I just read this article from Salesforce on Jay Baer quotes and he so eloquently summed up the issue with the ever-changing technology burst in marketing: “it’s not about the wand, it’s about the wizard.”
I wholeheartedly agree. Here’s my take, specific to marketing automation.
Our content manager asked me a simple question last week, “Our consultants make marketing automation look easy. So, why are so many people still failing at it?”
It starts with a poor name. Marketing automation as a term is misleading.
Automation implies that a system or application works on its own, with little to no human involvement. Take that term, prepend marketing in front of it, and suddenly people think the job of a marketer requires little to no human involvement. False.
In fact, this human interaction is the primary driver of marketing automation failure and success.
Working with hundreds of marketers, I’ve had many heart-to-hearts where clients confess marketing automation is harder than they thought and straight up difficult to use. That’s unfairly oversimplifying a complex issue.
Marketers and business owners left with the perception that marketing automation is challenging to implement or optimize are diagnosing the symptom of software failure instead of focusing on the disease. The ease of use of marketing automation software today makes the concept of the software being at fault a joke. Here are some examples of what I’ve gone through to manage marketing database throughout my career:
- Pre-Eloqua 10 user, half my day was spent troubleshooting why emails didn’t deploy to who they were supposed to
- UNICA user, which meant learning to write SQL queries to get at my data
- Access database user, where I built my own database from a Rolodex to send my first emails through Send Personally (essentially an almost free mail merge Outlook add-on that a quick Googling shows is still a thing!)
Trust me, those processes are hard. By comparison, today’s marketing automation systems are seriously simple to use. Plug Marketo in on top of your existing Salesforce instance and, if your Salesforce org isn’t a total heaping pile of bad data, you’re ready to roll.
So, if I’m sitting here saying it’s easy, while marketers are leaving platforms everyday saying the opposite, what gives?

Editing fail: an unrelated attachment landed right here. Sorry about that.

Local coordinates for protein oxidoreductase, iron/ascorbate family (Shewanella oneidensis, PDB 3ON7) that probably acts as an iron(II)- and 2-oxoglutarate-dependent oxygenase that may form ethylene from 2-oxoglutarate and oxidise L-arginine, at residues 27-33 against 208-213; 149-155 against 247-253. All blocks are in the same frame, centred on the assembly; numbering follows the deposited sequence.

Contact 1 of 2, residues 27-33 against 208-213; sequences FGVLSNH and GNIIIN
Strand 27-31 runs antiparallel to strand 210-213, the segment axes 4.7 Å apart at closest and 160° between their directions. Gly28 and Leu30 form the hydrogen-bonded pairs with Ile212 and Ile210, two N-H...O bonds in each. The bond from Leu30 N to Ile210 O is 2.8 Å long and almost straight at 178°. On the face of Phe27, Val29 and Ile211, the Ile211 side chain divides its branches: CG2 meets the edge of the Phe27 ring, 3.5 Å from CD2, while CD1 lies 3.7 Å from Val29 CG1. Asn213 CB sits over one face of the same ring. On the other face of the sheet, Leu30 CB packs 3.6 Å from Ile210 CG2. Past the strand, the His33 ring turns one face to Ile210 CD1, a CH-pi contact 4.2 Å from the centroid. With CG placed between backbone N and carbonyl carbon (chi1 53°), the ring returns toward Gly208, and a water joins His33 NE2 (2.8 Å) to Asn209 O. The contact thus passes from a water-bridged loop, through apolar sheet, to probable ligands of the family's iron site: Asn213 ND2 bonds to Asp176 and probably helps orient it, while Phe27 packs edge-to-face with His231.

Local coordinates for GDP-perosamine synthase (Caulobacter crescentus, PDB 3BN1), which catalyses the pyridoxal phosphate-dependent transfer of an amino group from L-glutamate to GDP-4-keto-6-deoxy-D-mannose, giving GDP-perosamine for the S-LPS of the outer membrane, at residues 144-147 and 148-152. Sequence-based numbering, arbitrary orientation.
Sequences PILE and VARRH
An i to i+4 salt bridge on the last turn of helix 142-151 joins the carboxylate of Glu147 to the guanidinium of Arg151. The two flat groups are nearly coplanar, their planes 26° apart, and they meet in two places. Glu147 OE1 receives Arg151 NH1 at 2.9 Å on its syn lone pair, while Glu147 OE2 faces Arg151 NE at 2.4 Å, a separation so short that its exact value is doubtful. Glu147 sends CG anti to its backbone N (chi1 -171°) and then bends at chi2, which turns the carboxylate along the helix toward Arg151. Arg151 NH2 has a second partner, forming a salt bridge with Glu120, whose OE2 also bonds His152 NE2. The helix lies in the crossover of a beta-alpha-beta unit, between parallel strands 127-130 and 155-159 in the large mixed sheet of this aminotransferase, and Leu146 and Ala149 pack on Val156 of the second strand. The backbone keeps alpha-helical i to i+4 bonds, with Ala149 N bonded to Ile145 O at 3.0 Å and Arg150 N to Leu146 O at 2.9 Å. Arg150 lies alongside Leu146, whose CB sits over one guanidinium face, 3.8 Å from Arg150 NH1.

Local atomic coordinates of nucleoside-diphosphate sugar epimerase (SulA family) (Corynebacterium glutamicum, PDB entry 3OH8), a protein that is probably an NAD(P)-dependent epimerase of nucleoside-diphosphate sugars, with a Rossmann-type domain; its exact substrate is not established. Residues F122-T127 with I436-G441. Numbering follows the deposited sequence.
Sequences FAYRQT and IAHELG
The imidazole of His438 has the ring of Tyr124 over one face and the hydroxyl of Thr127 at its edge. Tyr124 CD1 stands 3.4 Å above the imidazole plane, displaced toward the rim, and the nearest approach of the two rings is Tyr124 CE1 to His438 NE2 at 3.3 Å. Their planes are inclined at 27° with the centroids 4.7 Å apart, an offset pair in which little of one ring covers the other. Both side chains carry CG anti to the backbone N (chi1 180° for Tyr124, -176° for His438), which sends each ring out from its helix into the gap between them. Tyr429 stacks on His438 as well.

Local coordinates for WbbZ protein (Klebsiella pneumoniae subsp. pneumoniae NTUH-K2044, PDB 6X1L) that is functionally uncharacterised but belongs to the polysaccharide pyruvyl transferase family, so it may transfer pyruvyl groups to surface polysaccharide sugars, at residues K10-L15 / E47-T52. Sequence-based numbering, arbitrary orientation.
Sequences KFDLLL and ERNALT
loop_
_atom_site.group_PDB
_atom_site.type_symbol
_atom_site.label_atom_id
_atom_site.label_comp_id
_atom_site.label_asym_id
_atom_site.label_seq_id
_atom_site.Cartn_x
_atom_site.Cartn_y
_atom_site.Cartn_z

Sometimes, it comes down to mindset. I expect marketing to be work and I know great marketing needs a great marketer (likely a whole damn team of them) behind it.
Without a marketer to set it up, marketing automation doesn’t do ANYTHING. Further, without a marketer constantly tinkering and optimizing, it will run with diminishing returns.
So, in a nutshell, if your marketing automation isn’t getting you the results that you know your competitors and friends are getting out of it, the first place to look is at the resource(s) running it.
If you’re hiring a marketing automation specialist, hoping to fill the largest and least talked about problem in marketing automation, check out these top interview questions. You don’t just need a marketer who has great, creative ideas, you also need a technician and someone who understands data.
Beyond the people, there is a smörgåsbord of articles on ensuring there’s a process and of course that’s important. But, without the smarty-pants marketer to create, tweak and monitor that process, you’re still hosed.
Get yourself a great marketer and things will just simply start coming together.
OK, great, you say. But what do I really need to know to move the needle with marketing automation? Check out our eBook: The Super Awesome Totally Wicked Definitive Manual of Marketing Automation for a strategic overview of marketing automation success.
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